Savor the phrase, "Know therefore today and return to your heart..." It the heart that is the place of doing business with God... As Yeshua said, "Behold, I stand at the door and knock. If anyone hears my voice and opens the door, I will come in to him and eat with him, and he with me" (Rev. 3:20). Today is the day to open your heart to God's love for your soul...

בְּכָל־דְּרָכֶיךָ דָעֵהוּ
וְהוּא יְיַשֵּׁר ארְחתֶיךָ

be·khol · de·ra·khe·kha · da·ei·hu
ve·hu · ye·ya·sher · or·cho·te·kha


"In all your ways know Him
and he will make upright your paths."
(Prov. 3:6)

Chagall - Peace Window (detail)


A Call to Teshuvah...


[ The following is related to the start of the 30 day period of teshuvah leading up to the High Holidays. This year the month of Elul begins Monday, August 5th, at sundown... ]

08.01.13  (Av 25, 5773)  All of us have unhealed parts, "hidden faults" of which we are not fully aware. Therefore king David prayed, "Who can discern his errors? cleanse me from secret faults" (Psalm 19:12). We are cleansed by confession, that is, by looking within our hearts to uncover deeper motivations...  If we are honest we may discover, for example, that we are angry or fearful people, despite how we otherwise wish to regard ourselves.  If you find yourself unable to let something go, for instance, some pain or failure of the past, remind yourself that you must do so if you want to move on with your life. Focusing on how things could have been different is to be enslaved to the past. The goal of teshuvah (repentance) is to turn us back to God for life, but to do this, we must be be willing to let go of what makes us sick. Our faith moves us to affirm: "Blessed is the LORD who is the healer of our hidden sins" (בָּרוּךְ יְהוָה הַמְּרָפֵא אֵת חֲטָאֵנוּ הַנִּסְתָּרִים).

שְׁגִיאוֹת מִי־יָבִין מִנִּסְתָּרוֹת נַקֵּנִי
גַּם מִזֵּדִים חֲשׂךְ עַבְדֶּךָ
אַל־יִמְשְׁלוּ־בִי אָז אֵיתָם
וְנִקֵּיתִי מִפֶּשַׁע רָב

she·gi·ot · mi-ya·vin · min·nis·ta·rot · nak·kei·ni
gam · mi·ze·dim · cha·sokh · av·de·kha
al-yim·she·lu-vi · az · e·tam
ve·ni·ke·ti · mi·pe·sha · rav


"Who can discern his errors? Cleanse me from secret faults;
Keep back your servant also from presumptuous sins;
let them not have dominion over me! Then I shall be blameless,
and innocent of great transgression." (Psalm 19:12-13)

Chagall - Peace Window (detail)


Note that the Hebrew word translated "errors" (i.e., shegi'ot: שְׁגִיאוֹת) comes from a root word (שָׁגָה) that means to wander, stray, or transgress. The question raised by David is rhetorical: "Who can discern his errors?" No one – apart from divine intervention... David asked to be cleansed from his "secret faults," which are not those that were performed by him "in secret," but rather those that were unknown, unseen, and unconscious to his own sense of awareness. These are "mindless" sins, unthinking offenses, hidden dispositions, character traits and actions that a person unwittingly performs, perhaps because of deep forces of which he was oblivious. These are the "secret sins" set in the light of God's face (Psalm 90:8); the "sluggish darkness" of the human heart that leads to death and ruin: "The heart is deceitful above all things, and incurably sick; who can understand it?" (Jer. 17:9). How many of us, after all, are fully aware of what we are doing when we are doing something? How many of us are completely transparent both to ourselves and before God, with no unclear motives, etc.? We must always be vigilant... There is always the force of habit, or the subconscious desires or conflicts of the inner life, that work on us, not to mention the trauma of our past and the present devices from the enemy of our souls.  May the LORD give us the willingness to be healed, even if there are parts of ourselves that seem to resist that healing.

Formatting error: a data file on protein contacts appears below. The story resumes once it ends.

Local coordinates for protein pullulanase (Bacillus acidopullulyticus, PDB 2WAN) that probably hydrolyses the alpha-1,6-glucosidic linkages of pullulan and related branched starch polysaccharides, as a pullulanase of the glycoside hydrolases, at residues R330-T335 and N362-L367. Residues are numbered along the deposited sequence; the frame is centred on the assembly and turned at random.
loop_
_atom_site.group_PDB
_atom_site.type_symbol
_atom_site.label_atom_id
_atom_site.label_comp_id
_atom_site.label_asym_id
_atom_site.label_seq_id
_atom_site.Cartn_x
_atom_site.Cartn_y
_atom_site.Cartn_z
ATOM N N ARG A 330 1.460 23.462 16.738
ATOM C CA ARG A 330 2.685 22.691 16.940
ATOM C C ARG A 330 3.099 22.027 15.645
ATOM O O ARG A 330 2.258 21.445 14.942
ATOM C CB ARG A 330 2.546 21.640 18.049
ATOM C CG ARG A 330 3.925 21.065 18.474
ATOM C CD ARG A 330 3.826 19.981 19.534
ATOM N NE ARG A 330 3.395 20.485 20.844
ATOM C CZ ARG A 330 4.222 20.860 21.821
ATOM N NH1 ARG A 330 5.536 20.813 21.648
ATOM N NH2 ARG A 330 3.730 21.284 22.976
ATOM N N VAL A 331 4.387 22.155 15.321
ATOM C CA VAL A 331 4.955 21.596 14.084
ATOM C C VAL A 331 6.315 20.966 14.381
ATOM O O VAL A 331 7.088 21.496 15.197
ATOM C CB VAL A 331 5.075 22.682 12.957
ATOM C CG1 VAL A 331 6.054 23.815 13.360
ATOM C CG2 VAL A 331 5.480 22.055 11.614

Note further that "presumptuous" sins (מִזֵּדִים) are not necessarily flagrant sins as much as those that arise from self-reliance or pride (זָדוֹן). Only the humble of heart can be truly free from the dominance of presumption and sin. "Keep steady my steps according to your promise, and let no iniquity get dominion over me" (Psalm 119:133). May God make us humble of heart, free from presumption and the illusion that we do not need God for every step we take.  Therefore may it please the Lord to heal those parts of ourselves that don't even know they need to be healed... Amen.

בָּרוּךְ יְהוָה הַמְּרָפֵא אֵת חֲטָאֵנוּ הַנִּסְתָּרִים

ba·rukh · Adonai · ha·me·ra·fei · et · cha·ta·ei·nu · ha·nis·ta·rim

"Blessed is the LORD who heals our hidden sins."